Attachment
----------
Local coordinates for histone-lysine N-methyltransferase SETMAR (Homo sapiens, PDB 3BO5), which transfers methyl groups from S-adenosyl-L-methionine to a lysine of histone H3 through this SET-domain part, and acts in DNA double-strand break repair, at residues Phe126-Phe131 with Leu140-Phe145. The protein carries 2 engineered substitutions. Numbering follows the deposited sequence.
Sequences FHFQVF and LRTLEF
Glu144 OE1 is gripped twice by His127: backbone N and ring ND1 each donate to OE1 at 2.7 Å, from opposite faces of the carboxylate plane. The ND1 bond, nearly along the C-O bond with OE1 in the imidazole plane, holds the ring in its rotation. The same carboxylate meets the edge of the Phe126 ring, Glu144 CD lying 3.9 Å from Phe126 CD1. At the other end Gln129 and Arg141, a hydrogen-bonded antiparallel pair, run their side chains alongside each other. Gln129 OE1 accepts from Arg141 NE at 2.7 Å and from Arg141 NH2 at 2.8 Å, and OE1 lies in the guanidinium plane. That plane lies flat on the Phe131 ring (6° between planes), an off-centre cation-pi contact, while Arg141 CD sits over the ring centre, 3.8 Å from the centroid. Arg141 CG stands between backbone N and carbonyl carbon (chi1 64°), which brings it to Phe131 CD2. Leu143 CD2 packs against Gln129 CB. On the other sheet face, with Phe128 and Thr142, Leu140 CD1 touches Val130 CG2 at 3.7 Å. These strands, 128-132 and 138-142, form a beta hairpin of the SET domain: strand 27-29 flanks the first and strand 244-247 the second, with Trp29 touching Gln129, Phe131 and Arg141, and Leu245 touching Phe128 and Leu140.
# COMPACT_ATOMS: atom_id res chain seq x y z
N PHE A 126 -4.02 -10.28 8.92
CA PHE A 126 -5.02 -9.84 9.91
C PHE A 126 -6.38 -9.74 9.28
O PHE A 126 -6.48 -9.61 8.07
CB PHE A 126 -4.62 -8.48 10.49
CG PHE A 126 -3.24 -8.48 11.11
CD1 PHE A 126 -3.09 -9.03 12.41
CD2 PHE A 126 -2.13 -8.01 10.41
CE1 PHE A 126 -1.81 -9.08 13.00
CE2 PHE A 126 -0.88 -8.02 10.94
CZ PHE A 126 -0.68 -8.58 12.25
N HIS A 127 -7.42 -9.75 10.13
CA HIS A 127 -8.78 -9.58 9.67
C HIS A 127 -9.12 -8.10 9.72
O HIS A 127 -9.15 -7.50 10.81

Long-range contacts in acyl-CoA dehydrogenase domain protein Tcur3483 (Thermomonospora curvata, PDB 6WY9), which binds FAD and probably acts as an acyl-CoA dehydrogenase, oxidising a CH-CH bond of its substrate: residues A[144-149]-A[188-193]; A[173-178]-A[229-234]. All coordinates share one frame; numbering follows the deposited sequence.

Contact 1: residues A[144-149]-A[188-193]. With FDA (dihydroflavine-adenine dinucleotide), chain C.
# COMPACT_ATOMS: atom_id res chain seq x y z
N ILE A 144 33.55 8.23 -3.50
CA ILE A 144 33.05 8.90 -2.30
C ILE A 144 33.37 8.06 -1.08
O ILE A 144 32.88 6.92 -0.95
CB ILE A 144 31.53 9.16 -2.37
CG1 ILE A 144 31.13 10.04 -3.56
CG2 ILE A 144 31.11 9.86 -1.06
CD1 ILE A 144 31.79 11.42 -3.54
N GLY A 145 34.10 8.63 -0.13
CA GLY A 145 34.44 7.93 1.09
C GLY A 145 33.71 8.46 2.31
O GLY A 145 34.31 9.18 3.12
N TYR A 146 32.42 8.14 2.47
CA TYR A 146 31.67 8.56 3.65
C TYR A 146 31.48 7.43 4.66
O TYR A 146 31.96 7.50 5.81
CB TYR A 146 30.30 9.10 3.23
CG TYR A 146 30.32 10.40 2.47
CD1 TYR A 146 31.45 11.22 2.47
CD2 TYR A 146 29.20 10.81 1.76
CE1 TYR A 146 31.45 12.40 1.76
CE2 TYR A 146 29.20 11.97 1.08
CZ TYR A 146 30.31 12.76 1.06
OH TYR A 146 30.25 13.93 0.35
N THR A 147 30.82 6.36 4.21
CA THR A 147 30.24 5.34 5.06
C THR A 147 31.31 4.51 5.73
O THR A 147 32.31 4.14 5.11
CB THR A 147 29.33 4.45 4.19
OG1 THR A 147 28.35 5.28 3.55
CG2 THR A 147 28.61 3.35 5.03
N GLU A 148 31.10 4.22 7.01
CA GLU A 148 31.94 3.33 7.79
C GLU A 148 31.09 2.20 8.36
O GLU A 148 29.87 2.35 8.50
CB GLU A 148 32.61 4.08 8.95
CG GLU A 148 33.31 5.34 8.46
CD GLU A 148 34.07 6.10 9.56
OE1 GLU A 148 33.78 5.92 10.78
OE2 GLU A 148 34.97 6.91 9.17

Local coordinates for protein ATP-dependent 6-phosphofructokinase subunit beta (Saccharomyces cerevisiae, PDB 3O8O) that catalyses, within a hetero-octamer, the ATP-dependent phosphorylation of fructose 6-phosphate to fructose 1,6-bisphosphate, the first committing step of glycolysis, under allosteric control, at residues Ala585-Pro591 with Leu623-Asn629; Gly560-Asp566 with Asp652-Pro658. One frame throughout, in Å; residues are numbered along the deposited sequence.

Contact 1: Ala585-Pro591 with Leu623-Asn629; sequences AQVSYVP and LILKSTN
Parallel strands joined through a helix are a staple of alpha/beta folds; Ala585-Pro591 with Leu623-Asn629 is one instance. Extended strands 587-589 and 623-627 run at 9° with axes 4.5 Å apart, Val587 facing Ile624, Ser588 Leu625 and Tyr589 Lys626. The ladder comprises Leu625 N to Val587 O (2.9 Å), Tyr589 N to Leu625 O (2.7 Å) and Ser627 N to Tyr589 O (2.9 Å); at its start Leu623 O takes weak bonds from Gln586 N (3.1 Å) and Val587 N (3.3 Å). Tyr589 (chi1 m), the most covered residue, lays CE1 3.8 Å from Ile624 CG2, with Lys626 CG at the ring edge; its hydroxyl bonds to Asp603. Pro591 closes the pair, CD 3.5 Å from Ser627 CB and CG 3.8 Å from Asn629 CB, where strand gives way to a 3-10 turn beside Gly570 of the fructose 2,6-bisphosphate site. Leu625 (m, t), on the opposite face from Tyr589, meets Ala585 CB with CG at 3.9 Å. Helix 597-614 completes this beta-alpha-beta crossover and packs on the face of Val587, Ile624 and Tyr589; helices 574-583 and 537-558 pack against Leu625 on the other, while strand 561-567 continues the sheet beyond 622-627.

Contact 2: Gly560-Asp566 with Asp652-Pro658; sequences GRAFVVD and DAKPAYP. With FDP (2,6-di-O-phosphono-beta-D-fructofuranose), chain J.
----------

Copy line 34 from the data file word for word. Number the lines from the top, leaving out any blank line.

O GLY A 145 34.31 9.18 3.12